Joseph Maa Rose Hills
Investigating mechanisms of nutrient release by phage lysis
Bacteria live in complex and diverse communities ranging from marine environments and soils to the human gut. Improving our understanding of bacterial communities is dependent on deepening our knowledge of how interactions between species affect community function and structure. In one specific interaction, phages participate in these bacterial communities by lysing members and releasing nutrients to the environment. Previous work has explored nutrient sharing interactions on larger scales and research suggests that within marine communities, in algal and phytoplankton populations, viral-mediated cell lysis is responsible for the majority of nutrient turnover.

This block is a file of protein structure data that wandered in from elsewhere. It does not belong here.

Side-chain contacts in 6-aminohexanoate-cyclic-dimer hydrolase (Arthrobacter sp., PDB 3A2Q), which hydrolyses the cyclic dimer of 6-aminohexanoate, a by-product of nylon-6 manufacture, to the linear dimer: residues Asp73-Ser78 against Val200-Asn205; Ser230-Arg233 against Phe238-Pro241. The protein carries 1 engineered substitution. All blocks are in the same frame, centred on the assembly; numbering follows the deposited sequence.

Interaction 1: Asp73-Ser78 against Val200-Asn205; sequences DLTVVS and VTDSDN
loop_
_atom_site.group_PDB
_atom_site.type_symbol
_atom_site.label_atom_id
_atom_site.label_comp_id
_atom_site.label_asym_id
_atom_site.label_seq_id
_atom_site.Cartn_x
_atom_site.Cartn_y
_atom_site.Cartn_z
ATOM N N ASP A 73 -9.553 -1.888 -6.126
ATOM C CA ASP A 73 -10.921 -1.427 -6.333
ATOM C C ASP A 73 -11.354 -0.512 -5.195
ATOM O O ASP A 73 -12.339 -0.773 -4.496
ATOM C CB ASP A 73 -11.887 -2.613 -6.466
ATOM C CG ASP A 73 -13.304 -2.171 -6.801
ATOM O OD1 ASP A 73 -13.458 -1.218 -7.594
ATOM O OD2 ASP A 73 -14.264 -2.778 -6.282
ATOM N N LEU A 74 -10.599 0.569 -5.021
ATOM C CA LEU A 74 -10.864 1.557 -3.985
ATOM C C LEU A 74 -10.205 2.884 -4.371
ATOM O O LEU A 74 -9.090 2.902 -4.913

However, although bacteriophages have been an ubiquitous tool in molecular biology for targeting bacteria and delivering DNA to cells of interest, few studies have looked at a specific mechanism by which nutrient cycling occurs by phage lysis. The Taga lab has developed a simple, genetically tractable E. coli co-culture which was engineered to reciprocally exchange methionine and vitamin B12. I will be using multiple well-characterized phages to examine how viral-mediated lysis in a co-culture of mutually obligate bacteria affects consortium stability and nutrient sharing.